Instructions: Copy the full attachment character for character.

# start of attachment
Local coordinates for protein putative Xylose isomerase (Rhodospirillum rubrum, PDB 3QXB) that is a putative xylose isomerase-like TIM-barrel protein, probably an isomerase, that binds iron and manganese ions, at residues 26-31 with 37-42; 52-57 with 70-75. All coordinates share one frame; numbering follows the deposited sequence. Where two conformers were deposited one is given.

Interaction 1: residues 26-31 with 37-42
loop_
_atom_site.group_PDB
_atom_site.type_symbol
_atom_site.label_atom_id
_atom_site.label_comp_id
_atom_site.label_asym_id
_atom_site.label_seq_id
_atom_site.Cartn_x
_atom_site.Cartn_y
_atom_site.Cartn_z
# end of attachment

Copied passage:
Local coordinates for protein putative Xylose isomerase (Rhodospirillum rubrum, PDB 3QXB) that is a putative xylose isomerase-like TIM-barrel protein, probably an isomerase, that binds iron and manganese ions, at residues 26-31 with 37-42; 52-57 with 70-75. All coordinates share one frame; numbering follows the deposited sequence. Where two conformers were deposited one is given.

Interaction 1: residues 26-31 with 37-42
loop_
_atom_site.group_PDB
_atom_site.type_symbol
_atom_site.label_atom_id
_atom_site.label_comp_id
_atom_site.label_asym_id
_atom_site.label_seq_id
_atom_site.Cartn_x
_atom_site.Cartn_y
_atom_site.Cartn_z